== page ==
Mike Duffy's P.E.I. tax assessment shows no resident credit

Senator Mike Duffy isn't receiving a Prince Edward Island resident tax credit, according to a property tax assessment obtained by CBC News.

Senator lists Cavendish as home but doesn't get resident property tax credit

Senator Mike Duffy isn't receiving a Prince Edward Island resident tax credit, according to a property tax assessment obtained by CBC News. (Tom Hanson/Canadian Press)

Senator Mike Duffy isn't receiving a Prince Edward Island resident tax credit, according to a property tax assessment obtained by CBC News.

The senator, who owns a house in Cavendish, P.E.I., is coming under increasing pressure to prove he lives primarily in the province he is appointed to represent.

Under the Constitution, senators must be resident in the province from which they are appointed.

The 2012 property tax assessment obtained by CBC News shows Duffy wasn't given a provincial tax credit, which the province says on a government website goes to properties where "50 per cent or more of the owners reside in P.E.I. for 183 consecutive days or more each taxation year defined as Jan. 1 to Dec. 31."

There is a tax credit listed for Duffy's P.E.I. home being owner-occupied.

Senator Mike Duffy's home in Cavendish, P.E.I. (CBC)

Duffy has also claimed $42,802.43 in living expenses in Ottawa since Sept. 1, 2010, the earliest date for which expenses are published.

Senators who mainly live more than 100 kilometres outside of the National Capital Region can claim up to $21,000 a year in housing allowance to help them maintain a home in the Ottawa area, as well as in the region they represent.

Audit report expected by end of month

Duffy declined to comment when asked for reaction by CBC News.

On Monday, he said in an email that he has responded to the Senate's request for information.

"That's in the hands of Senator David Tkachuk and his [board of] internal economy committee and they will deal with this. I have no further comment," Duffy wrote.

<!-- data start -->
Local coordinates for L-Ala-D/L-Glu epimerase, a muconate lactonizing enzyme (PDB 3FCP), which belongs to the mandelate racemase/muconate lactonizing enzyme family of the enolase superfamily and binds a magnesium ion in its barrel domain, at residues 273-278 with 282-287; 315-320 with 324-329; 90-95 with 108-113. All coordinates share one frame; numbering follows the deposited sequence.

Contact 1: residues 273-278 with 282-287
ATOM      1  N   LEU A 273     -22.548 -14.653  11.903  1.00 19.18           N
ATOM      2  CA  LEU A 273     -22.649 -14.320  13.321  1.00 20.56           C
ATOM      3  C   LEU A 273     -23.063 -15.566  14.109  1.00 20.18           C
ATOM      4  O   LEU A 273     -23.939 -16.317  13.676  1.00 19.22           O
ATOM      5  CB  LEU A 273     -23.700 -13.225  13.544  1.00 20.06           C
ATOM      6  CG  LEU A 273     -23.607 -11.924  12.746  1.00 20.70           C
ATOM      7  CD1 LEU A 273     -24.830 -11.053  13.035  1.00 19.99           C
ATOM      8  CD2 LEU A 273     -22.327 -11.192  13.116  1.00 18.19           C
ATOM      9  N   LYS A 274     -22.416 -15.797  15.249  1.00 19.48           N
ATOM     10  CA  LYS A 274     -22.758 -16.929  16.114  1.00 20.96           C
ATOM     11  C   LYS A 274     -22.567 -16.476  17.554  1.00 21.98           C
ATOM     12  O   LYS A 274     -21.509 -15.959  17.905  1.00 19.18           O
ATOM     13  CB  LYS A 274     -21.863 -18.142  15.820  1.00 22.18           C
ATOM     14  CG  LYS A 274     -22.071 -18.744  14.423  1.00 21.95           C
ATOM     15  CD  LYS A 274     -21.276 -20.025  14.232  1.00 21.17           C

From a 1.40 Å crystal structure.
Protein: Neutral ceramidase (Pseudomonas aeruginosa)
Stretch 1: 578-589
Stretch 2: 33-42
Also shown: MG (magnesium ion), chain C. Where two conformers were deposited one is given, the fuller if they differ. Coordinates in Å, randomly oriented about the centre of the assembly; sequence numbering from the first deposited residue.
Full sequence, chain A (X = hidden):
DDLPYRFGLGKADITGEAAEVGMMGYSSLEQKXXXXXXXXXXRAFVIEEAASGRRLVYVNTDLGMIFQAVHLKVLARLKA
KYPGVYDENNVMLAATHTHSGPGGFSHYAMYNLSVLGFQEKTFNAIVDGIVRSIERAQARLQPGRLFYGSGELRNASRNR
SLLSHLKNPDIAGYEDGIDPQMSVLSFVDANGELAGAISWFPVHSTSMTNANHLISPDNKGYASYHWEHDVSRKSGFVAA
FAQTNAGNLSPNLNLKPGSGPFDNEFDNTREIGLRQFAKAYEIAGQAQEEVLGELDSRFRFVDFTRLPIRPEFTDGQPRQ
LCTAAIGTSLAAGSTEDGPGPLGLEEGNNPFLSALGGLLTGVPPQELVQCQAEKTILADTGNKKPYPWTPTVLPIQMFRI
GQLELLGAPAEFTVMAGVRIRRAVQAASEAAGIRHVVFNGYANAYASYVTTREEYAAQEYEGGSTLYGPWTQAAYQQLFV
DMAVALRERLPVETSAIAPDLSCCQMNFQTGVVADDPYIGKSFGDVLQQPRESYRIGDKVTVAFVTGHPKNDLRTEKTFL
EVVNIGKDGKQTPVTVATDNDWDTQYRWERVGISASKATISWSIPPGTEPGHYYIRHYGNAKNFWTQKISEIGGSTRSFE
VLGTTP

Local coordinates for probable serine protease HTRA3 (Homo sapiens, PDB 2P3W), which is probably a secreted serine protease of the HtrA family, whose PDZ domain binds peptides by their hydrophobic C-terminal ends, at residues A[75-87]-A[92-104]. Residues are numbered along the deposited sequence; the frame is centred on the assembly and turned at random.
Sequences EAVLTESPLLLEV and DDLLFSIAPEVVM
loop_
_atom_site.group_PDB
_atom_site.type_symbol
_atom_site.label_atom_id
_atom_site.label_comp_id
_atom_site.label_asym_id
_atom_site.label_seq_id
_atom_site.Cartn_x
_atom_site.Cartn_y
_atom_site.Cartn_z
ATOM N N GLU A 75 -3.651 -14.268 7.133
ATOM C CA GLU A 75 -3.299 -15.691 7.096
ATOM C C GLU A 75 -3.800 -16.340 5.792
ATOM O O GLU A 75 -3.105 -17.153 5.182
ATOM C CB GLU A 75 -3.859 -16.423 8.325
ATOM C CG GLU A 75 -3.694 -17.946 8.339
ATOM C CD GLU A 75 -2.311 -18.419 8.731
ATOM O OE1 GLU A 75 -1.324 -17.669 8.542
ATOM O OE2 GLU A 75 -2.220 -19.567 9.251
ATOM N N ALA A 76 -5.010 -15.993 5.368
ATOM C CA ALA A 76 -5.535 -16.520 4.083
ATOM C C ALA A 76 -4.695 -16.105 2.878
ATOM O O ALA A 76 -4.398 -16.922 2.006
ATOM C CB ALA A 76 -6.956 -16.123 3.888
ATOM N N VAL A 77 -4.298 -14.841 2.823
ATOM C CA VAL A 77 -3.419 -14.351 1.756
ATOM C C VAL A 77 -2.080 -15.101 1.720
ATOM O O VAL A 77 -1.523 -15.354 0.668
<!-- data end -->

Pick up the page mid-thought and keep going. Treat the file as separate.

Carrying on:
The Senate has asked senators to prove where they live, requiring them to provide copies of driving licences, health cards, tax information and other documents that could prove their primary residence. They had until Jan. 31 to submit the information.

In an interview with CBC News, Tkachuk said the committee has responses from almost all senators.

"I expect that by the time the auditor starts looking at it, and we have a report, about two, three weeks, we should have it all done. End of February, I hope," Tkachuk said.

'Acted in P.E.I.'s best interests'

Government Senate Leader Marjory LeBreton said she's waiting for the board of internal economy to complete its work before discussing the matter.

"It's very clear that [Duffy] is a senator for Prince Edward Island. He has always acted in Prince Edward Island's best interests," she said. 

Before he was appointed to the Senate on Jan. 2, 2009, Duffy had worked as a journalist in Ottawa since the 1970s.

The senator has also claimed $147,274.61 in travel to P.E.I. in the 28 months since Sept. 1, 2010.

P.E.I. Health Minister Doug Currie confirmed yesterday that Duffy applied in December for a new health card from the province, that the card is not a renewal, and that somebody had contacted his office about the application.

'This is absurd'

In question period Tuesday, NDP ethics critic Charlie Angus compared Duffy's living expenses with someone trying to receive Employment Insurance for which they weren't eligible.

"This government would come down on them like a ton of bricks," Angus said.

"What happened to those Reform Party zealots who promised that they would clean up Ottawa? They sit obediently behind the Conservative [government] House leader who's been doing back flips ... trying to pass off Mike Duffy as a constituency rep. I mean, this is absurd."

Government House Leader Peter Van Loan pointed to the Senate audit.

"We do have a clear standard on this. I think all people on both sides of the House recognize that all parliamentarians are expected to maintain residences in their home region and in the National Capital Region. We know that the Senate is reviewing those rules and making sure that they are applied properly and that they are appropriate," Van Loan said.

"The Senate is responsible for those rules. They have their own committee that is reviewing that and all the senators that are subject to it to ensure that they are indeed applied properly, as we all expect they will be."

With files from CBC News